Thursday, August 28, 2008
Indipendence MEDAL of 26 january 1950
A medal is usually a coin-like sculpted object of metal or other material that has been engraved with an insignia, portrait or other artistic rendering. A medal may be awarded to a person or organization as a form of recognition for athletic, military, scientific, academic or some other kind of achievement. Medals may also be created to commemorate individuals or events or even as works of artistic expression in their own right. There are also devotional medals, which may be worn as a matter of religious faith. Medals are popular collectable items either as a form of exonumia or “paranumismatica”, or of militaria phaleristics.
The most common form of medal is round and made of bronze, but they may be produced in any shape desired and formed of any material that is suitable for sculpting, molding, casting, striking or stamping. A medallion is a large medal which may be commemorative or produced as a work of art or souvenir, and occasionally referred to as a “table medal”; in colloquial use, the term medallion is sometimes used to refer to ornamental jewelry worn as a pendant as part of a necklace. Art medals can also be produced in a parallelogram shape as a plaquette or larger plaque (the latter term also having non-medallic applications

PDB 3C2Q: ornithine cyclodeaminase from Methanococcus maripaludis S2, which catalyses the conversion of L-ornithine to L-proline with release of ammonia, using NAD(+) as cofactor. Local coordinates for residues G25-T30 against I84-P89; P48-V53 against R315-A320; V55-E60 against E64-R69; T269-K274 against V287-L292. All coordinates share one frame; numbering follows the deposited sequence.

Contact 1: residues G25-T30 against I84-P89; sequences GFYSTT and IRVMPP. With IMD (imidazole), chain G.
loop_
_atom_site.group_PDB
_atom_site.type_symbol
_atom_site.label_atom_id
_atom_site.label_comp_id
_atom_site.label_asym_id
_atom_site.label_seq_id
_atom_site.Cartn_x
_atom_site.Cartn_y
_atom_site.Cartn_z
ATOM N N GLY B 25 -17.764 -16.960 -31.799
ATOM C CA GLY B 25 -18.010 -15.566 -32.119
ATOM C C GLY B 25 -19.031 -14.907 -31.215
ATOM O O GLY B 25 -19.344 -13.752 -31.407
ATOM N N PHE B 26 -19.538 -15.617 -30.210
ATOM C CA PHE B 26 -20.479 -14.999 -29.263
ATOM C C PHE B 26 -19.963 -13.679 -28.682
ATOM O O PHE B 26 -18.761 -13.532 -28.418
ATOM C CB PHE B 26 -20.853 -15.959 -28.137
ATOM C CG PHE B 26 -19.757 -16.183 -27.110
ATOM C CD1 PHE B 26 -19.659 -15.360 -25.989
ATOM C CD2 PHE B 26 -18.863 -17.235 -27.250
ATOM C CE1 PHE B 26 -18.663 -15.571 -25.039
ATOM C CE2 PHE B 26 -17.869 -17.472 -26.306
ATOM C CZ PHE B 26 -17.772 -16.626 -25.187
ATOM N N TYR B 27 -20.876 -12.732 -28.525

A medal has three basic parts: the obverse (the “front” surface of the medal, which will contain the portrait if one is present), the reverse (the “back” surface of the medal, which may be blank or engraved with a design), and the rim (the outer edge of the medal.) The rim of an art medal is usually blank, but may be inscribed with a motto, privy mark, engraver symbols, an assayer’s purity markings for precious metals, or the series number of a medal intended to be produced as a pure objet d’art in a limited-quantity production run.
Medals intended to be worn, such as military and some prize medals, have additional parts. A suspension is added to the top of the medal to hold it to a suspension ring, through which a ribbon is run and folded during the mounting process. The other end of the ribbon is usually run through a top bar, and a brooch pin is affixed to the back of the top bar for attaching the medal to the wearer’s garment. The front of the top bar often has an inscription, name, symbol or other design. Some worn medals may lack certain of these features, while others may have additional devices or attachments.
Although bronze has been the most common material employed for medals, a wide range of metallic and non-metallic media have also been used. These include precious medals like silver and gold, as well as base metals and alloys such as copper, brass, iron, aluminum, lead, zinc, nickel, white metal, pewter, and German silver. These medals might be gilded, silvered, chased, or finished in a variety of other ways.